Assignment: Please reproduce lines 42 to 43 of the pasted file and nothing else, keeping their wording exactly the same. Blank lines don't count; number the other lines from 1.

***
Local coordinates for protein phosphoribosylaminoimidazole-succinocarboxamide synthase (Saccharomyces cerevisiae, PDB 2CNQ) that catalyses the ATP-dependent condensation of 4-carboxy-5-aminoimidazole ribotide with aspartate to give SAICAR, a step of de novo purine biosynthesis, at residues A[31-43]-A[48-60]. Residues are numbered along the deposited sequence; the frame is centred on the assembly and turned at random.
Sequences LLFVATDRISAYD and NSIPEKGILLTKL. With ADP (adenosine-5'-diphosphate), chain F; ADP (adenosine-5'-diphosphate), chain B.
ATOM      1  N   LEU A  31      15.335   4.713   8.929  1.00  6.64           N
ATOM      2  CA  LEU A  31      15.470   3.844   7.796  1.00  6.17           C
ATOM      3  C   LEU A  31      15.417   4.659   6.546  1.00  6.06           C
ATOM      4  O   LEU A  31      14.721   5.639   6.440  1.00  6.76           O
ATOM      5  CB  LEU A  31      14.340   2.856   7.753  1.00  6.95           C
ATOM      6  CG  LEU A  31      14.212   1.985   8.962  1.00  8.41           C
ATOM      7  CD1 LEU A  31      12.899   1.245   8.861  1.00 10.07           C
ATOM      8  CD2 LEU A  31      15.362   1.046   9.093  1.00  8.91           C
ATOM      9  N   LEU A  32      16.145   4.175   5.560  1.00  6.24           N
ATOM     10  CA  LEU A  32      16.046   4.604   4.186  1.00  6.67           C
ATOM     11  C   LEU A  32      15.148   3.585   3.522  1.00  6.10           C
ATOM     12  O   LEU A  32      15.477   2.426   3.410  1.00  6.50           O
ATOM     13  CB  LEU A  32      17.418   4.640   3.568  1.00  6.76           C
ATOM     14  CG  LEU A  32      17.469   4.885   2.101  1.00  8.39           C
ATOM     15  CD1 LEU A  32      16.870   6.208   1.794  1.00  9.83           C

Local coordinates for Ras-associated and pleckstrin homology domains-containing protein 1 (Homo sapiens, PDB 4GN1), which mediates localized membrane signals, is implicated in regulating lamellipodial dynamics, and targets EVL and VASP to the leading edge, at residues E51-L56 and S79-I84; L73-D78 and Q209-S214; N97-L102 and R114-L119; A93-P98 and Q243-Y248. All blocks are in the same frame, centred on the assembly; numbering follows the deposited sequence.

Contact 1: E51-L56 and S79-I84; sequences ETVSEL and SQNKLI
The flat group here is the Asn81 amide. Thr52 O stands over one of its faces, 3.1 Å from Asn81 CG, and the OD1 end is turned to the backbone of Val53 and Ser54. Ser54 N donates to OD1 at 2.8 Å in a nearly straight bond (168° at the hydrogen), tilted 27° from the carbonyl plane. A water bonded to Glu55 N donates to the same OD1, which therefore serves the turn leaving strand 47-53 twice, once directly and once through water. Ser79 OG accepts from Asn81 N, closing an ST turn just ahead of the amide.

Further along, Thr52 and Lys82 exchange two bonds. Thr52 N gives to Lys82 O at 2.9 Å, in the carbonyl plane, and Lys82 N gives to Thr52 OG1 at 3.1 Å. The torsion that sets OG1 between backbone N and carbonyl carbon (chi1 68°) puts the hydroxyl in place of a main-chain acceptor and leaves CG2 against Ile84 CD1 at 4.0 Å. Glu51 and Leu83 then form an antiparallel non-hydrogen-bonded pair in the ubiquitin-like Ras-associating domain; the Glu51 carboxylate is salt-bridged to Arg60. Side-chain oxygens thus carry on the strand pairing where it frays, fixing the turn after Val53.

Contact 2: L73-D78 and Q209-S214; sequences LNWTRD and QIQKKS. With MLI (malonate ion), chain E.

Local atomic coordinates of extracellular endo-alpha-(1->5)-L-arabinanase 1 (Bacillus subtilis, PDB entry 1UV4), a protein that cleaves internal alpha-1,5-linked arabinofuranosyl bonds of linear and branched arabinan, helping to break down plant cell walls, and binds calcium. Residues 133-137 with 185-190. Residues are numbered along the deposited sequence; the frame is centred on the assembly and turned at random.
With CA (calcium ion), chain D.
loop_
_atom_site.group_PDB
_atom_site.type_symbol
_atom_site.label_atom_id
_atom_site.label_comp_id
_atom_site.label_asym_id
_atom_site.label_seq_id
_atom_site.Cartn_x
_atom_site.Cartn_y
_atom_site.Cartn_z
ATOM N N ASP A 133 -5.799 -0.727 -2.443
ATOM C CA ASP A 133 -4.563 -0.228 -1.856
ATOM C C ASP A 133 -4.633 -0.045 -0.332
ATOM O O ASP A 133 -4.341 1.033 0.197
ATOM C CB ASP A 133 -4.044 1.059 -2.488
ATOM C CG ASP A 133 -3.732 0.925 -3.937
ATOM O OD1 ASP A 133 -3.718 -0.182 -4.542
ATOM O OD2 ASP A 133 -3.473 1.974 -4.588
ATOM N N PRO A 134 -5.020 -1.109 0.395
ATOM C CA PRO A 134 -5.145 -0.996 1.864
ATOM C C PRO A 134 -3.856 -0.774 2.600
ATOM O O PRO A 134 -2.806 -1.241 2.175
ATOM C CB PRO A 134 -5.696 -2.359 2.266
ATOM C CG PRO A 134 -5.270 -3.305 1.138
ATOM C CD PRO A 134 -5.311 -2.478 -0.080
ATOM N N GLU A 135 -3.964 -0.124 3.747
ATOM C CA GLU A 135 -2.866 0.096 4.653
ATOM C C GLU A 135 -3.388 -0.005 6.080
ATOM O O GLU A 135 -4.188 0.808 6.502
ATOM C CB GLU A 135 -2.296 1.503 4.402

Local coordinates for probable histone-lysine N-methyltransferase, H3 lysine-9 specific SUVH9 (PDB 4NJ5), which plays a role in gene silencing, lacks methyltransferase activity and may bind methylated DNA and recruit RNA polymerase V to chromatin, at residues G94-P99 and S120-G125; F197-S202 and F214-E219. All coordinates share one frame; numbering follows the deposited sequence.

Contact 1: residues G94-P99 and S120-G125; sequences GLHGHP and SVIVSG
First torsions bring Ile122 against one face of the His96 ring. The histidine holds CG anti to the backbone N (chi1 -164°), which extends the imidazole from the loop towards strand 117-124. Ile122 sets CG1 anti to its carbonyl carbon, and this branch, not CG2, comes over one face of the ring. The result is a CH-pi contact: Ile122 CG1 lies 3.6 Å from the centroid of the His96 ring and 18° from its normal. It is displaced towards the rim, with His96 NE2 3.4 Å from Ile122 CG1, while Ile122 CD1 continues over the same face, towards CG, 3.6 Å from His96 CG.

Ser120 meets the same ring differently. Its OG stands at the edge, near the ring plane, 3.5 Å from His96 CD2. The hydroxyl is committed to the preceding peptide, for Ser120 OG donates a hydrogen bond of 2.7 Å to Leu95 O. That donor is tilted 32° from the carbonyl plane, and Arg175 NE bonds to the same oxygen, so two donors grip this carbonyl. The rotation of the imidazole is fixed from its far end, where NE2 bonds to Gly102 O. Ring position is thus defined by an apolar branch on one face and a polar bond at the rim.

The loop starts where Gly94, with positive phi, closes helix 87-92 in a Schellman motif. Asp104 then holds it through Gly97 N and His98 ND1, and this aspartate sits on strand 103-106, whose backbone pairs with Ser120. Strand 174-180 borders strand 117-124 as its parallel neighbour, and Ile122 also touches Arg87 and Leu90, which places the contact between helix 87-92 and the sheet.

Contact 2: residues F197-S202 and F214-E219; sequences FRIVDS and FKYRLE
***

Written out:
ATOM O OD2 ASP A 133 -3.473 1.974 -4.588
ATOM N N PRO A 134 -5.020 -1.109 0.395